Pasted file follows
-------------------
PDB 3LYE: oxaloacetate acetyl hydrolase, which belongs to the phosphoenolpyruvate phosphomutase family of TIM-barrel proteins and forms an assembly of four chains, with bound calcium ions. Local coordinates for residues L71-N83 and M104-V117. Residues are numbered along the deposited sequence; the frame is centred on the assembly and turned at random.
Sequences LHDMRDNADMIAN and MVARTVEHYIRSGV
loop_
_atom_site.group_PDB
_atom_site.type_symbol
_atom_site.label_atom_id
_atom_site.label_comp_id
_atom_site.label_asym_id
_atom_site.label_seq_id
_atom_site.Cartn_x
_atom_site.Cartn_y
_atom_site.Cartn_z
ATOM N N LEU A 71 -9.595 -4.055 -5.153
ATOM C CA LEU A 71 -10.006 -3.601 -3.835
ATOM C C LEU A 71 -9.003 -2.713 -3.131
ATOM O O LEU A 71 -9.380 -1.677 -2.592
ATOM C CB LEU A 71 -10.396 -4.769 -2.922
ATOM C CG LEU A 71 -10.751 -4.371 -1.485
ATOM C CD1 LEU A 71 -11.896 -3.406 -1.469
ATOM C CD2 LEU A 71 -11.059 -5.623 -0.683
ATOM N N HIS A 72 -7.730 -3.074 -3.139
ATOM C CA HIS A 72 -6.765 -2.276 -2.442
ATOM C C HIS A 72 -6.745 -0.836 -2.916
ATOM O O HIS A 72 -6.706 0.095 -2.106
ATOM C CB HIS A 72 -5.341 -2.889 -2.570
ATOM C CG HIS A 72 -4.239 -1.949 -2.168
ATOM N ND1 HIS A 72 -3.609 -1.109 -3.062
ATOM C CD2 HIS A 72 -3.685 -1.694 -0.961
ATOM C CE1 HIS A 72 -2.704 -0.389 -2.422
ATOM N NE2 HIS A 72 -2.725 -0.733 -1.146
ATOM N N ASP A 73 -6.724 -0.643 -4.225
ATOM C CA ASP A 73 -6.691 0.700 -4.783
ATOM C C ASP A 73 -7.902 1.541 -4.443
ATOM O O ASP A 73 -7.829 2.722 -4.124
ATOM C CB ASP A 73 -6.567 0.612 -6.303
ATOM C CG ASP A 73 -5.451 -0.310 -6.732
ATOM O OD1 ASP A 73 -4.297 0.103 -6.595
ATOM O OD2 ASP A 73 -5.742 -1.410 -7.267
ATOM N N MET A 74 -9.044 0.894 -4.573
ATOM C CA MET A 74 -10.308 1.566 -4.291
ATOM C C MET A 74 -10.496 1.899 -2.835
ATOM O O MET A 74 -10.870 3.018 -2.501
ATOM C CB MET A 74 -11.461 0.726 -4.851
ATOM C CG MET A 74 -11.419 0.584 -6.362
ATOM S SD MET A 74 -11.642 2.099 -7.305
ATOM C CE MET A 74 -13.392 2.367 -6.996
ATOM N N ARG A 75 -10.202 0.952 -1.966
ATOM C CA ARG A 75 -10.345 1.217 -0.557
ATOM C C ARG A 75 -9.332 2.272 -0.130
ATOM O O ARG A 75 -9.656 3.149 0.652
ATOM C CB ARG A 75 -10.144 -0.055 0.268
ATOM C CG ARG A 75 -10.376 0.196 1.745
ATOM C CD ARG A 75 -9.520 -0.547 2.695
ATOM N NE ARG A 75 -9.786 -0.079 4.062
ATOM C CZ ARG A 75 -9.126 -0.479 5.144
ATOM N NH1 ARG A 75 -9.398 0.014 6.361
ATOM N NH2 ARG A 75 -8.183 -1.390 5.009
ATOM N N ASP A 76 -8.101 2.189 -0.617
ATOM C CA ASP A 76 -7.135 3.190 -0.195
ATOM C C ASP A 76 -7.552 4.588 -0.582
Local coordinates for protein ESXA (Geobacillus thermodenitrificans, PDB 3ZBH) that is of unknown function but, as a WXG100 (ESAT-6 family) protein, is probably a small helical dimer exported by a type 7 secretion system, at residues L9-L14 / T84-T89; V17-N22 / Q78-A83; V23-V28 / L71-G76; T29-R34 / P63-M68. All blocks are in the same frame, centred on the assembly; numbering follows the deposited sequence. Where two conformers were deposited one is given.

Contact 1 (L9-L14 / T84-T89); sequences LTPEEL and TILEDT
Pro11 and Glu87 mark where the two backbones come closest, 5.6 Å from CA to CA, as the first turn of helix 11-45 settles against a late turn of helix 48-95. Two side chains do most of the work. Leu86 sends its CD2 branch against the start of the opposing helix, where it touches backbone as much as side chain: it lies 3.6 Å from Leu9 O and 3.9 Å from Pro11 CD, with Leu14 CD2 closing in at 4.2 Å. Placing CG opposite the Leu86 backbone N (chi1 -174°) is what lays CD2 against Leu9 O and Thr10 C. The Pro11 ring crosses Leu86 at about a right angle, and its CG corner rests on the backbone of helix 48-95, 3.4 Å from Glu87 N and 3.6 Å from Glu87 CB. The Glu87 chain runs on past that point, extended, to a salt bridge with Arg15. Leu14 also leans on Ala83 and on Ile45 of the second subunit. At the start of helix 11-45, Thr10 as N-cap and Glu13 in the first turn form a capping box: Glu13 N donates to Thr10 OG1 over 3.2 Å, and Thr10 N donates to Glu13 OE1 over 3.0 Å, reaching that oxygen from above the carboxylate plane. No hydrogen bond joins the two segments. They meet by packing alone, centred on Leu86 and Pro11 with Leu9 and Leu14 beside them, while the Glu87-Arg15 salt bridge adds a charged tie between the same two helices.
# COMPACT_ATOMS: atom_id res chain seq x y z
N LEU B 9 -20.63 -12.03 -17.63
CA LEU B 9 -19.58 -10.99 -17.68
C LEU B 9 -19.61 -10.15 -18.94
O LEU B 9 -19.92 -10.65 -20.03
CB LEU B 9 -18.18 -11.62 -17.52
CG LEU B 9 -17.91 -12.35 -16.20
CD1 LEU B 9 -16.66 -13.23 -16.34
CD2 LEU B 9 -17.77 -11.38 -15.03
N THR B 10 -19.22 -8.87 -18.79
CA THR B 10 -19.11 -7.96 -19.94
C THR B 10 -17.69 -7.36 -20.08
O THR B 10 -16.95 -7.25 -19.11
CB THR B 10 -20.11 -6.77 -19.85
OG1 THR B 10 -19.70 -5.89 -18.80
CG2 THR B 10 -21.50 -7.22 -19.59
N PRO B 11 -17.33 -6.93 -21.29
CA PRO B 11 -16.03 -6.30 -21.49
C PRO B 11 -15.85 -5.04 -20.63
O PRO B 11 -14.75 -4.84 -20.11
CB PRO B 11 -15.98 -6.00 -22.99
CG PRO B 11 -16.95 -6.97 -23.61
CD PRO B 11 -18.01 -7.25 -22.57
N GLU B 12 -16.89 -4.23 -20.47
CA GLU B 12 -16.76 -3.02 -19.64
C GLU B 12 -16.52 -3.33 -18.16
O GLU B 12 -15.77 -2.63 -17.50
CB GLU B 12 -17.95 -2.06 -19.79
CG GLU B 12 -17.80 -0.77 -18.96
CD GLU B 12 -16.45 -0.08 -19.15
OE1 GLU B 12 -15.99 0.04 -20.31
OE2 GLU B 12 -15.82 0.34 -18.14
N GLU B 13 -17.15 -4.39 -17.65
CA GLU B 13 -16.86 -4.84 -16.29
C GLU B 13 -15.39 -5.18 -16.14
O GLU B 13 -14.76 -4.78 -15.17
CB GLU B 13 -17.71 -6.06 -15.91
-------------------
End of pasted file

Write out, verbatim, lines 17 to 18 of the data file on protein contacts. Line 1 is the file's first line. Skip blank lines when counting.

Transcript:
ATOM C CB LEU A 71 -10.396 -4.769 -2.922
ATOM C CG LEU A 71 -10.751 -4.371 -1.485